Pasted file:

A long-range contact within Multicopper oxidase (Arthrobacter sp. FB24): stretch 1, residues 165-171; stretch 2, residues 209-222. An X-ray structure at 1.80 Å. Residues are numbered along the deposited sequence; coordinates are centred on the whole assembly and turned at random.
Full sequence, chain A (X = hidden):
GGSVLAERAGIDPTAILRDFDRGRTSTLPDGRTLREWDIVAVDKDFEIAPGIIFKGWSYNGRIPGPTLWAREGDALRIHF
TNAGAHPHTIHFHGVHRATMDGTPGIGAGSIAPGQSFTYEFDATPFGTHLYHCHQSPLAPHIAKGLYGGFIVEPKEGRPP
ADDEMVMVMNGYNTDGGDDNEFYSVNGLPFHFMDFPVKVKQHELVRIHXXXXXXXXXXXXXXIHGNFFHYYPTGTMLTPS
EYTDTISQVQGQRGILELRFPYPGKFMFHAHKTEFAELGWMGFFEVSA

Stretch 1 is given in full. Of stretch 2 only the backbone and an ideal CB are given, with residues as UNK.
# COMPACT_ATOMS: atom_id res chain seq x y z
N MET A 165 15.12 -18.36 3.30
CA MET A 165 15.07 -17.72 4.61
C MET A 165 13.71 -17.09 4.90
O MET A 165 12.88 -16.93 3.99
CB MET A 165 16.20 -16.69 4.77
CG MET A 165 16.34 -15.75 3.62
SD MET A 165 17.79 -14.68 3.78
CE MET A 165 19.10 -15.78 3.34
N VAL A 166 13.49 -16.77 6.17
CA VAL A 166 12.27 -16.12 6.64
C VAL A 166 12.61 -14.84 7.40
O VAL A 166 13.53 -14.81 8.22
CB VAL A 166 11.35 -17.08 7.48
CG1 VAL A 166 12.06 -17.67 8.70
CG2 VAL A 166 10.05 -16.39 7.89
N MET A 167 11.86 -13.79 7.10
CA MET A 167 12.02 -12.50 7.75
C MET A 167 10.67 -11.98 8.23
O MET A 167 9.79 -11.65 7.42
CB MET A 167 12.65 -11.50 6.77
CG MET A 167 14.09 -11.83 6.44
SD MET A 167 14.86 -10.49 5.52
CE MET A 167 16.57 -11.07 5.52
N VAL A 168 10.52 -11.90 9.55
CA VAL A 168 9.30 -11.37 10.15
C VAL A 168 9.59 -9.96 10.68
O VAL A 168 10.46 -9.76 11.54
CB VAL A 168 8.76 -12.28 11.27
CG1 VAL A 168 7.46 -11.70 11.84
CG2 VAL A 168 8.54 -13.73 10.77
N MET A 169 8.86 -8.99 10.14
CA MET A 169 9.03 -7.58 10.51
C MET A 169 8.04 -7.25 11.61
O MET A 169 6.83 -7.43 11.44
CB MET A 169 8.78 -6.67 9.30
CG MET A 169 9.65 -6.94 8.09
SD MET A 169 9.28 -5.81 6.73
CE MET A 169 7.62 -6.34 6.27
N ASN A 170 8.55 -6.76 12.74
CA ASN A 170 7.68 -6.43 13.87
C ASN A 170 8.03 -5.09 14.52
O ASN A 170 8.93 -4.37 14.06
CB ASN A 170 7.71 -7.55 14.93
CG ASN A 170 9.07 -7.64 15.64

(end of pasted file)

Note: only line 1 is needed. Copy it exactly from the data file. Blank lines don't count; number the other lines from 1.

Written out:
A long-range contact within Multicopper oxidase (Arthrobacter sp. FB24): stretch 1, residues 165-171; stretch 2, residues 209-222. An X-ray structure at 1.80 Å. Residues are numbered along the deposited sequence; coordinates are centred on the whole assembly and turned at random.